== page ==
Format

Send to

Choose Destination
Neuroscience. 2009 Aug 18;162(2):444-52. doi: 10.1016/j.neuroscience.2009.04.072. Epub 2009 May 5.

Role of peripheral and spinal 5-HT6 receptors according to the rat formalin test.

Author information

1
Departamento de Farmacobiología, Cinvestav, Sede Sur, Calzada de los Tenorios 235, Colonia Granjas Coapa, 14330 México, DF, Mexico.

Abstract

The present study assessed the possible pronociceptive role of peripheral and spinal 5-HT(6) receptors in the formalin test. For this, local peripheral administration of selective 5-HT(6) receptor antagonists N-[3,5-dichloro-2-(methoxy)phenyl]-4-(methoxy)-3-(1-piperazinyl)-benzenesulphonamide (SB-399885) (0.01-1 nmol/paw) and 4-iodo-N-[4-methoxy-3-(4-methyl-1-piperazinyl)phenyl]benzene-sulfonamide hydrochloride (SB-258585) (0.001-0.1 nmol/paw) significantly reduced formalin-induced flinching. Local peripheral serotonin (5-HT) (10-100 nmol/paw) or 5-chloro-2-methyl-3-(1,2,3,6-tetrahydro-4-pyridinyl)-1H-indole hydrochloride (EMD-386088) (0.01-0.1 nmol/paw; a selective 5-HT(6) receptor agonist) augmented 0.5% formalin-induced nociceptive behavior. The local pronociceptive effect of 5-HT (100 nmol/paw) or EMD-386088 (0.1 nmol/paw) was significantly reduced by SB-399885 or SB-258585 (0.1 nmol/paw). In contrast to peripheral administration, intrathecal injection of 5-HT(6) receptor antagonists SB-399885 and SB-258585 (0.1-10 nmol/rat) did not modify 1% formalin-induced nociceptive behavior. Spinal 5-HT (50-200 nmol/rat) significantly reduced formalin-induced flinching behavior during phases 1 and 2. Contrariwise, intrathecal EMD-386088 (0.1-10 nmol/rat) dose-dependently increased flinching during phase 2. The spinal pronociceptive effect of EMD-386088 (1 nmol/rat) was reduced by SB-399885 (1 nmol/rat) and SB-258585 (0.1 nmol/rat). Our results suggest that 5-HT(6) receptors play a pronociceptive role in peripheral as well as spinal sites in the rat formalin test. Thus, 5-HT(6) receptors could be a target to develop analgesic drugs.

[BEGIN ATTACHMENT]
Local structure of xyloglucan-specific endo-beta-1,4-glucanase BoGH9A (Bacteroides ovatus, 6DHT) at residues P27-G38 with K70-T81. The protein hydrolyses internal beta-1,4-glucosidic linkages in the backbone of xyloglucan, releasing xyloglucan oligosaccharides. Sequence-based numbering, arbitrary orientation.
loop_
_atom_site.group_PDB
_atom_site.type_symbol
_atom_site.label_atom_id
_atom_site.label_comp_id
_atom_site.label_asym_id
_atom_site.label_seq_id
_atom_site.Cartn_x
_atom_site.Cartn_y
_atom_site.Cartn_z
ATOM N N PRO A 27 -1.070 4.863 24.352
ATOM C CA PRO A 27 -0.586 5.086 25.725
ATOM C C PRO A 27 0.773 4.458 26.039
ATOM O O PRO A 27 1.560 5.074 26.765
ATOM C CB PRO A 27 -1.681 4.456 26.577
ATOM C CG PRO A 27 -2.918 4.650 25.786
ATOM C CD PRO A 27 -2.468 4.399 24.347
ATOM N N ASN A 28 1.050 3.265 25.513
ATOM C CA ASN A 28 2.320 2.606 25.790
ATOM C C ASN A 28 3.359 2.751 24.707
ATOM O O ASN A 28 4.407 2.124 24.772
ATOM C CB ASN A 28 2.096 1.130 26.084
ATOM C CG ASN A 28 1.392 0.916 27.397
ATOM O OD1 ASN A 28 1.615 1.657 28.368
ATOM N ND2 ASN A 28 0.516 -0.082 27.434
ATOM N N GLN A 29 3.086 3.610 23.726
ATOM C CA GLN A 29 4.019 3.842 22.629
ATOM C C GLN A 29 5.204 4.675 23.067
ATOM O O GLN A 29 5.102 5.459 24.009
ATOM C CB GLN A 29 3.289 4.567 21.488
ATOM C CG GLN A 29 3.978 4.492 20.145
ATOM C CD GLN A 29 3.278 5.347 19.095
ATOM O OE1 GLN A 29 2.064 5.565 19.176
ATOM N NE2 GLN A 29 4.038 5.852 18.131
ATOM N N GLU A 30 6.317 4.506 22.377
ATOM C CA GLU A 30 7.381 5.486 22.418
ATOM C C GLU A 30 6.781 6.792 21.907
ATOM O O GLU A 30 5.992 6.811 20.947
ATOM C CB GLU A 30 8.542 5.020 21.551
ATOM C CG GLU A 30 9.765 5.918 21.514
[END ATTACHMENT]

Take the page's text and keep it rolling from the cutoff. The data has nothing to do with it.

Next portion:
[Indexed for MEDLINE]

Supplemental Content

Full text links

Icon for Elsevier Science
Loading ...
Support Center